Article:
Twin Metals has included Klobuchar statements in press releases, but the senator’s staff told MinnPost the senator has "serious concerns" about mining so close to the Boundary Waters.

She signed on to a letter demanding transparency when Trump canceled the mineral withdrawal blocking Twin Metals — the same ban that she made it clear to the Obama administration should never have been imposed.

Painter argued Klobuchar is signaling she supports Twin Metals because the environmental review process rarely imposes more than restrictions on a mine.

"Obviously, when she’s talking about jobs, she’s talking about mining jobs in a sulfide mine," said Painter, who ran as a Democrat in 2018 in the race to replace Sen. Al Franken, losing to eventual winner Tina Smith in the primary. "Those aren’t in anything else."

A tale of two mines

Environmentalists historically pick their battles against the mighty mining sector, but they see a stark difference between the last century and the next one.

Twin Metals, backed by Chilean firm Antofagasta PLC, and PolyMet, an affiliate of industry leader Glencore PLC, are not the only international giants targeting the same vast deposit of copper and nickel.

Global titan Rio Tinto PLC and Canadian giant Teck Resources Ltd. have also staked claims in the Duluth Complex running parallel to the once-rich iron veins.

The low-grade ore is trapped in sulfide-bearing rock. Unearthing and exposing it to air and water risks creating toxic, virtually unstoppable plumes of acid mine drainage.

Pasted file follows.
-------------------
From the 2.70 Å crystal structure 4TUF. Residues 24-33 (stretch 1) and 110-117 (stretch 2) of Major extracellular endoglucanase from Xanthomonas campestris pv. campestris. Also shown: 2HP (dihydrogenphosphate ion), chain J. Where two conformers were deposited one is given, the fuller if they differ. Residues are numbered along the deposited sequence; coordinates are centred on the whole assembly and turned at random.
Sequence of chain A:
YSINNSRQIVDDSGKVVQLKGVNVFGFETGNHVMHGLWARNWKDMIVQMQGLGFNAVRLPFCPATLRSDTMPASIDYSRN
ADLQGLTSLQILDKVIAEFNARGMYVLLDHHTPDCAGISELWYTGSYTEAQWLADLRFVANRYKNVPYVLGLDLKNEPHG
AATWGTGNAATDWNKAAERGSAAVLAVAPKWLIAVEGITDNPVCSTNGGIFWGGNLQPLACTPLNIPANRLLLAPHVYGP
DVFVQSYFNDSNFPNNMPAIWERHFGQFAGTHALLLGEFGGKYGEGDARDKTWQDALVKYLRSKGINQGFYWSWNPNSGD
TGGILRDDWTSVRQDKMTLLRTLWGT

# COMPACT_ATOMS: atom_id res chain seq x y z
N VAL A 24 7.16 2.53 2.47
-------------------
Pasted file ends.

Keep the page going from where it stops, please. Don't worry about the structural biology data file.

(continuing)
Both proposed mines have plans to alleviate the pollution threat, and in the case of PolyMet, state regulators agreed after a decadelong review.

Environmental groups, which tied up that approval in state court, draw no distinction between the two (Greenwire, Nov. 20, 2019). Copper comes from dry places like Arizona and Australia, Arnosti said, not the Land of 10,000 Lakes.

Water is what separates the two mines. Whereas PolyMet would drain into Lake Superior, Twin Metals sits upstream from the Boundary Waters.

The popularity of the paddlers’ paradise turned Twin Metals into an issue Democrats have had to confront in Iowa. The group behind the pledge — the Campaign to Save the Boundary Waters — is a fixture in Washington, D.C., thanks in part to national campaign chairwoman Becky Rom, an Ely resident and longtime member of the Wilderness Society’s Governing Council.

"There’s a little game going on here in Minnesota," Painter said, "where you got a fair number of people saying, ‘We aren’t going to oppose PolyMet, but we’ll oppose Twin Metals because Twin Metals is in the Boundary Waters.’"

Democrats exploit that distinction, including Gov. Tim Walz and Klobuchar. Painter said, "She’s not showing the courage that you expect of someone to be president of the United States."